Credit Score Went Down Dramatically

I’ve had credit challenges all my life due to the combination of student loans and public interest jobs that didn’t pay well or sometimes not even on time. About five years ago, I started my own business, and it’s thriving. As a result, I’ve been able to pay off all my credit card debt, pay off one of my car loans, and haven’t had a late payment in many years.

For the past 18 months, I’ve routed most financial transactions through cards whenever possible to get points or miles, and then pay them off without carrying a balance. I paid one vehicle off early and am on track with the other one to pay it off in three years or less instead of five. So my credit score over that time period moved from mid 600s to mid 700s.

Early on, I only had a couple of credit cards, with low credit limits, high interest, and little or no perks, but over time, I got more offers and so wanted to get better cards with better terms. Some of my credit card companies increased my limits without me even asking.

My single-owner business is separately incorporated and has been in existence for 5 1/2 years. I needed to get a computer and line of credit for my business. Long story short, even though I thought the inquiries would only show up on my business credit record, the credit card company and lender checked my personal credit, and so now I have multiple inquiries within a short period of time.

I read some information where a dip for multiple inquiries could make a difference, but that difference would be offset by bigger credit limits and lower credit utilization. In a couple of months, I increased my business credit limit by $50K, and my personal credit by $12.5K. I’m still not carrying a balance, but my score has gone down 75 points!

Is there anything I can do? I don’t need more credit right now, but it’s just very frustrating when I’ve worked so hard to improve my score, that it reflects so poorly on me, especially when my creditworthiness and ability to pay has never been higher. I don’t know how long it will take to return to what it was before, but am curious whether there’s anything I can do to accelerate that happening.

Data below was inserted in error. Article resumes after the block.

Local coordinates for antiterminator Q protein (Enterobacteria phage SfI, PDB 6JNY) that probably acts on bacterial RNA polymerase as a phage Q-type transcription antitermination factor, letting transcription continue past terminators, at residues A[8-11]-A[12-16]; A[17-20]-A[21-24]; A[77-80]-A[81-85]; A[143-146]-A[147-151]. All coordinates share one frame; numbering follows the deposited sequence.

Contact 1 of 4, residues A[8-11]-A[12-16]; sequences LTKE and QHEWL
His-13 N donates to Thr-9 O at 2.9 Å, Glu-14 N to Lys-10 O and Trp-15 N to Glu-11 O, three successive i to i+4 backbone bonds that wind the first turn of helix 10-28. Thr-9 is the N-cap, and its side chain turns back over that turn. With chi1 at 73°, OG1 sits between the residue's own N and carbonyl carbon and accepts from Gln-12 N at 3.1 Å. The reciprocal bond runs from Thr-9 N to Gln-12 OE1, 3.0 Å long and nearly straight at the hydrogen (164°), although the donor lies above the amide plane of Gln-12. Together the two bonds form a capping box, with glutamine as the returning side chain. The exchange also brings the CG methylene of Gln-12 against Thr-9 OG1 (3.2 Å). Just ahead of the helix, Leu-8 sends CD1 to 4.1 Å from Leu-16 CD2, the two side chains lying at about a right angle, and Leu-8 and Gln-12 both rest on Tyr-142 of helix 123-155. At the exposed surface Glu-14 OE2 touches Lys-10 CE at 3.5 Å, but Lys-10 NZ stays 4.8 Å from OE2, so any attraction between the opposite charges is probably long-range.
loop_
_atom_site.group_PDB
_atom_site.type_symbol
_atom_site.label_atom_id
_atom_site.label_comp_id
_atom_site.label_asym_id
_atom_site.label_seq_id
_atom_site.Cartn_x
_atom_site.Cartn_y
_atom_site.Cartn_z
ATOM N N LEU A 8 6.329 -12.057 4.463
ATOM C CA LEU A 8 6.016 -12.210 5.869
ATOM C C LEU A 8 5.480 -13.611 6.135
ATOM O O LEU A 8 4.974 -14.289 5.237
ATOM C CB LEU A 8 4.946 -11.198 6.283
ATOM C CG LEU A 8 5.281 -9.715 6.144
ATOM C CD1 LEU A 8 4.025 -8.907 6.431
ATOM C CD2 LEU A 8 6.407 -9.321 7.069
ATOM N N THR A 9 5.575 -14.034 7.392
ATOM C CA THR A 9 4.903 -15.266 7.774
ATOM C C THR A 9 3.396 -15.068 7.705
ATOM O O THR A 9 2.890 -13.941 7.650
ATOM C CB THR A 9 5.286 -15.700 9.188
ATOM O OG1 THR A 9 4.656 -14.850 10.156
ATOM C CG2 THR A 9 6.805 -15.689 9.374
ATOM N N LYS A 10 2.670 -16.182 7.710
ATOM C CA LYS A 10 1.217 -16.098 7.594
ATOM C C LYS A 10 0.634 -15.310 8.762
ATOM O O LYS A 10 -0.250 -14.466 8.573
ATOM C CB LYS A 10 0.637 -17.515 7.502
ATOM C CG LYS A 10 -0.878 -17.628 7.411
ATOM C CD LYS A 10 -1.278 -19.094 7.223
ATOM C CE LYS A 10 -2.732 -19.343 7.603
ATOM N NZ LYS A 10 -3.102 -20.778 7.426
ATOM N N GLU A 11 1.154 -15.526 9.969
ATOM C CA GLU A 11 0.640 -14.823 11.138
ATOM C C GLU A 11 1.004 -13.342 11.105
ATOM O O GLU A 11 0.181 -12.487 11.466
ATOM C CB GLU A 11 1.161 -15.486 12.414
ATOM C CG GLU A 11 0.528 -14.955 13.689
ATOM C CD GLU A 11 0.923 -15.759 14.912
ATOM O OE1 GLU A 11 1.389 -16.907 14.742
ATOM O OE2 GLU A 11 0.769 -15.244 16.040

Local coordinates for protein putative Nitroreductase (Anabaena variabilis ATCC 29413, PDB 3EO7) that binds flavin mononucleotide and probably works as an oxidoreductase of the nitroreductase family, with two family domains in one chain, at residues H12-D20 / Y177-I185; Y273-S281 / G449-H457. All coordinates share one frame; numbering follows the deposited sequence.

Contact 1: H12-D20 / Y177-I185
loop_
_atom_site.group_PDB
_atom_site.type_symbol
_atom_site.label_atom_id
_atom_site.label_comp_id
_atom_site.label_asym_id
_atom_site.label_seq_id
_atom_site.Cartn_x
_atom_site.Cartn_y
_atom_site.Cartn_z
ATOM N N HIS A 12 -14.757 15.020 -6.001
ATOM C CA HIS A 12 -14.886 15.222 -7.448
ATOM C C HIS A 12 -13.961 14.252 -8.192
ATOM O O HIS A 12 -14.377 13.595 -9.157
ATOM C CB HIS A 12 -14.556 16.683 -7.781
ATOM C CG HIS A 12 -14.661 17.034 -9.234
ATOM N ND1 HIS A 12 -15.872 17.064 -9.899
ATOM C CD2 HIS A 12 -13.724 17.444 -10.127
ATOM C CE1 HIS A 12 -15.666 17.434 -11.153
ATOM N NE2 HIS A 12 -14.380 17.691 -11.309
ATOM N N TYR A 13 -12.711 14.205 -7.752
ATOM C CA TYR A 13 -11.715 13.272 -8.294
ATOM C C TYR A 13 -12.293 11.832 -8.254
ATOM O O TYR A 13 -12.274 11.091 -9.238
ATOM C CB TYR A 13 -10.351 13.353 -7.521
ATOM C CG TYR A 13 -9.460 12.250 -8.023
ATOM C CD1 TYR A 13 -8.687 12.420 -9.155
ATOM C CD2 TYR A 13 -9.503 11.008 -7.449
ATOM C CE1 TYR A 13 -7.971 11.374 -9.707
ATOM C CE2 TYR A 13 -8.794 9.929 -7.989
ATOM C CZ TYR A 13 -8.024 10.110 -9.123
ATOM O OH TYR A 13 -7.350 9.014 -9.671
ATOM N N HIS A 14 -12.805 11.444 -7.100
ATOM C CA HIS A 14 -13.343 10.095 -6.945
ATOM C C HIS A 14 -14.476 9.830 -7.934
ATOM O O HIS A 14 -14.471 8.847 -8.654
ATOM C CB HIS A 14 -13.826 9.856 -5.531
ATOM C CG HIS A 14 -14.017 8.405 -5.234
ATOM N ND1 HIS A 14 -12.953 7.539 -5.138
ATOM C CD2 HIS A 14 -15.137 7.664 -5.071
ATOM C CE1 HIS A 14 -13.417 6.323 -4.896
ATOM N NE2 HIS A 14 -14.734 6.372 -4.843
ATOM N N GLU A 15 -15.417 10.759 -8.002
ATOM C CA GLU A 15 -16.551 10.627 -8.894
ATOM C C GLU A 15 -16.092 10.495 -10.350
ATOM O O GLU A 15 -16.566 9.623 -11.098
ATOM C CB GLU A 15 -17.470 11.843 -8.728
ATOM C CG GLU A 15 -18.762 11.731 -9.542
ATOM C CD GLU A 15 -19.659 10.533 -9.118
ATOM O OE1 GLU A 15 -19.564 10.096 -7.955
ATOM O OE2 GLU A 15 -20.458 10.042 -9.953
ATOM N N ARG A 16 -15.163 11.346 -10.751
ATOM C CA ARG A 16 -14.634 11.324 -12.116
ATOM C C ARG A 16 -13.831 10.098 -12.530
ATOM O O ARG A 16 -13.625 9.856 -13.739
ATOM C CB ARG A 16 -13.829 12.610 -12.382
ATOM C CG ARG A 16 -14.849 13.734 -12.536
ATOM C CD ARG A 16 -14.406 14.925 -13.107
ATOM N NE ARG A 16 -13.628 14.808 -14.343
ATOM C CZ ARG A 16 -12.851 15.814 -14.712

Have you pulled your credit report for each of the three credit bureaus (you can do it for free) to make sure that the information is accurate? If information on the credit report is not accurate, send a letter to that credit bureau getting the information corrected or removed. Keep paying your credit cards/loans on time and early as you indicated and it will improve. 35% of your report is your credit history so if that is clean then your score will improve.

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I have been watching the credit score updates I get through my cards, but went to pull my credit reports just in case there was something else there. The negative info on there was the same as before when my score was higher, and hasn’t changed in the meantime (miscommunication about student loan deferment and a 30 day late payment from 2015, which will drop off later this year.)

So it’s still really curious, but the only significant change is the two inquiries in Dec and Jan, and the increase in available credit. It is gradually improving in small increments, but it will take a long time to get back to where I was before at this rate, so it’s just annoying.

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@peebee - what’s the age of your personal cards? Your business credit increase shouldn’t affect your personal credit score. So it’s just the $12.5K credit increase that’ll help you.

Also, you mentioned you don’t carry a balance - this is great as that’s the thing that’ll most destroy your credit score.

But what’s your current utilization rate? And how often do you pay off your card? I’ve found that paying off my card 2x a month (once autopay, once manually) makes my credit utilization go to 0, which skyrockets my credit score.

I take dips of like 20-30 points when I get inquiries, and they go back up in a couple months. I take further dips temporarily when I increase my credit limit. So if your utilization rate is 0, or close to 0, then just wait.

Lastly: How come you want your credit score to skyrocket so quickly? Are you purchasing a home soon or need to use the credit score for something?


Oldest account is nearly 30 years – the analysis is “excellent” on that front.

While I don’t think the business credit increase should have affected my score, two queries that are business related (a business credit card and a business line of credit) are now showing up on my personal credit.